From #PeñaBots to Soap Operas, An Information Warfare in Mexican Politics
A few days ago, I re-posted a small article about Mexican populism and the foreseeing incursion of social media by politicians. The short piece discussed the role that tweets and Facebook posts among other social media platforms have on their perception of their population. Erin Gallagher asked me what was my opinion about the role of the government in social media. I have decided that I would answer her question as a blog entry that expands my current view on the topic.
Mexico, Everytime More Connected… To Television.
In the case of Mexico, as in many other countries, this is still an area that requires further study to identify how these platforms alter people’s perceptions of political leaders. Nevertheless, it is more and more evident that these governments are investing more and more in how they want to be perceived in under this media spectrum. But Mexico’s case is quite unique. Mexico has a very low level of Internet subscribers with a 10% of the population, compared to the UK (37.8%) or the USA (31.42%). [i] Nevertheless, that 10% of the Mexican internet subscribers represent 12’838,093 Mexican households. Enough people to make substantial changes to a political outcome. Therefore, politicians and political parties have acknowledged that the Web plays an important role when reaching the millions of Mexican homes but at the same time these are homes under the Web 2.0 umbrella. These homes can also broadcast their messages and backlash against the original message originally sent by the politician. Arguably, the Web can be used as another mass media channel or at least to extend the original media pathway of a marketing campaign. Lately, political campaigns have become marketing wars with their particular advertising outputs. This is the reason why we are witnessing huge coverage of characters such as Donald Trump that have a high top of mind awareness as referred in marketing terms. Nevertheless, these effects do not really convince the vast majority of people to vote, particularly the ones who are looking to exercise an educated vote, but it will still affect and influence voting in the general population. Mexico knows this and has invested heavily in marketing campaigns and embedding themselves in the media. [ii] For instance, Enrique Peña Nieto’s campaigns have cost over $413 million dollars.
This advertising investment took place in states that do not rank on the top states with Internet access [i]. This suggests that this push strategy ( yet another marketing term ) is made through traditional means such as television, print and radio. Moreover, this is supported by the investment distribution made to each one of their providers where the vast majority has been spent on Televisa, one of the main television networks in Mexico. [ii]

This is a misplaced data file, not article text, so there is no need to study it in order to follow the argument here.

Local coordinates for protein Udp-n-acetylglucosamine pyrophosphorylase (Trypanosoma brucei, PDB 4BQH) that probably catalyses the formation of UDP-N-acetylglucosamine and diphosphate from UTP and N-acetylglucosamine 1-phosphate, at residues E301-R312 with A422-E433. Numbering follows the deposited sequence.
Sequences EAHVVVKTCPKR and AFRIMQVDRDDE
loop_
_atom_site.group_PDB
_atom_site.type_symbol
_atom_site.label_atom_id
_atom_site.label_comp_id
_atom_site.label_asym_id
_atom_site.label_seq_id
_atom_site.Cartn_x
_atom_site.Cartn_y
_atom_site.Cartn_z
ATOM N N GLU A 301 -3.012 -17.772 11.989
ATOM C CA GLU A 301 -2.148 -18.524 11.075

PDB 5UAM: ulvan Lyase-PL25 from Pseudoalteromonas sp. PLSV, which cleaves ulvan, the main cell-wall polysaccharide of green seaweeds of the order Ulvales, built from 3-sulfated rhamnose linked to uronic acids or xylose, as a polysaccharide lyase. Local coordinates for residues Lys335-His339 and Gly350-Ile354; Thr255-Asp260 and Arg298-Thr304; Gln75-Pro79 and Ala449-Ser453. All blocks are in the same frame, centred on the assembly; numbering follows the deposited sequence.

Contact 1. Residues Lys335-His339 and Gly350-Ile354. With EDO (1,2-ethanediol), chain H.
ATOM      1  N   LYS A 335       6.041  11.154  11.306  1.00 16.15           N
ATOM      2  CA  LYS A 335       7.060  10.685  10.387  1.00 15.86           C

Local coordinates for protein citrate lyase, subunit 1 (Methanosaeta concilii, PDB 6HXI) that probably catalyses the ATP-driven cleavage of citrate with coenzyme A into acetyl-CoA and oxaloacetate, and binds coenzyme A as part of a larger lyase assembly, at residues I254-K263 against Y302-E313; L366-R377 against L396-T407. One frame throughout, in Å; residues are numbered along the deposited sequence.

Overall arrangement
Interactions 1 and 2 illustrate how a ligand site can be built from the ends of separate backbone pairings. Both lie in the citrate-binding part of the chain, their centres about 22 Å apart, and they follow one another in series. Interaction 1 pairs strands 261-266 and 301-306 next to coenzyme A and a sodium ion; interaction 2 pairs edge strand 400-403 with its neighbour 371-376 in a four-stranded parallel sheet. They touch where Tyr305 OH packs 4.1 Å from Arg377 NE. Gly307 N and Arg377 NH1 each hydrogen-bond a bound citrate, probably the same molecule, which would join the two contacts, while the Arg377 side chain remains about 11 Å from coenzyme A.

What we are witnessing now is a new investment on media manipulation through social media. The astroturfing of politicians is more and more evident. Memes, trending topics and internet shaming are some ways of society to backlash against political inconformity, and politicians have noticed this thus spreading a huge shift in the way they deal with their personas on social media networks. Astroturfing is now a central part of politicians on the Web. Due to the fact that other countries have may government and private agencies such as the NSA, CIA, Ofcom or GCHQ regulating their content and Mexico only has one private organisation regulating it (Carlos Slim / Telmex), Mexico had to invest in hiring what are now known as #PeñaBots. PeñaBots are individuals paid to push or promote Peña Nieto’s twits thus lowering the reach of a particular trending topic. What we are witnessing now is astroturfing as a marketing campaign for a political gain. For example, Merca2.0 published a list of the 20 most followed Mexican politicians in Facebook and Twitter. [i] Where on top place Enrique Peña Nieto place first place. Nevertheless, this does not mean that he is actually that relevant or popular. Once an analysis is performed on the amount of real followers, then it is evident the investment that has been made in producing fake followers. In order for an astroturfing strategy to take place it is necessary to portray popularity thus depicting popularity or a mass movement. Ironically Peña only has 45% of real followers. From the three main political parties of the last national election, he is the one with less credibility in this sense, followed by Josefina Vazquez Mota and Andres Manuel Lopez Obrador, both 48%.